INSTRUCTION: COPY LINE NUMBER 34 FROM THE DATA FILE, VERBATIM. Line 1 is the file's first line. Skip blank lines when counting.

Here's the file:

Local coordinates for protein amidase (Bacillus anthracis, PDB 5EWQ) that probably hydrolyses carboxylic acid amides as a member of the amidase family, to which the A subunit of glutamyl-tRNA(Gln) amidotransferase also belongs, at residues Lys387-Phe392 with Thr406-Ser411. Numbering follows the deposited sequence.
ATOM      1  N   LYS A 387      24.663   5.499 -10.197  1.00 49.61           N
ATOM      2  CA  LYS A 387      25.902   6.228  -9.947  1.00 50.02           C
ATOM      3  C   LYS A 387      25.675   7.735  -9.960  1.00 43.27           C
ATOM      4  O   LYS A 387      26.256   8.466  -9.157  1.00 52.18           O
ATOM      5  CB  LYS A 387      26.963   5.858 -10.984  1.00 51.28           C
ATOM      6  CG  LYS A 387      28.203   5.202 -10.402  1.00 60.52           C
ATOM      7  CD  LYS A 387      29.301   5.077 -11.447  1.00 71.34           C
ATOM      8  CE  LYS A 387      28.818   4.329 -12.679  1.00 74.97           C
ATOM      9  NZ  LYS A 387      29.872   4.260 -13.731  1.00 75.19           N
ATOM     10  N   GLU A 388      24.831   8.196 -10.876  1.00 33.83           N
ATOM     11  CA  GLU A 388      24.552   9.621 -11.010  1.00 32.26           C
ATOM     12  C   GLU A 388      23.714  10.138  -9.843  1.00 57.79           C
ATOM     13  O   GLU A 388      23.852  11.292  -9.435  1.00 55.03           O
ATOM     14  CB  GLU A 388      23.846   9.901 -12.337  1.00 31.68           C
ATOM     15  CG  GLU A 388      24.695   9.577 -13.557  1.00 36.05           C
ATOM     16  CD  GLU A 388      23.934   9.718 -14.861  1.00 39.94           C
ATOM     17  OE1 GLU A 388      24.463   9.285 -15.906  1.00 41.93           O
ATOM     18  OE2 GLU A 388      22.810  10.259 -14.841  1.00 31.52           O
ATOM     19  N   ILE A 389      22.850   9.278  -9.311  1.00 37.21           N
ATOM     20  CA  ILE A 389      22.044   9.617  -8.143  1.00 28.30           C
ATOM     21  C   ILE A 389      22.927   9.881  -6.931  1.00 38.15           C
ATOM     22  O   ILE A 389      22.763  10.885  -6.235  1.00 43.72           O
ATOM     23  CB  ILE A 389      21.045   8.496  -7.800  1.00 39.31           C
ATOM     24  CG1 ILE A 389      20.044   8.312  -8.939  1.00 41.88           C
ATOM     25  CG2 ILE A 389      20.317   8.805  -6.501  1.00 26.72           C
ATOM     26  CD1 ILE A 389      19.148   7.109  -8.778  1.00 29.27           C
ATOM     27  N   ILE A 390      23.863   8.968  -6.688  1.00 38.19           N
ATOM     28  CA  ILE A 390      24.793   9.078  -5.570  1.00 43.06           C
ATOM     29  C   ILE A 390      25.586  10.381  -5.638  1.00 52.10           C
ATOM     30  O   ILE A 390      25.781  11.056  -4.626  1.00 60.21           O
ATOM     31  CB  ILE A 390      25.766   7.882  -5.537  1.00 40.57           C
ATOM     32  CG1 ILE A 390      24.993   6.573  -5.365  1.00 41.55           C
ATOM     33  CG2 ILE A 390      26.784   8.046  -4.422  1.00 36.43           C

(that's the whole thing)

ATOM     33  CG2 ILE A 390      26.784   8.046  -4.422  1.00 36.43           C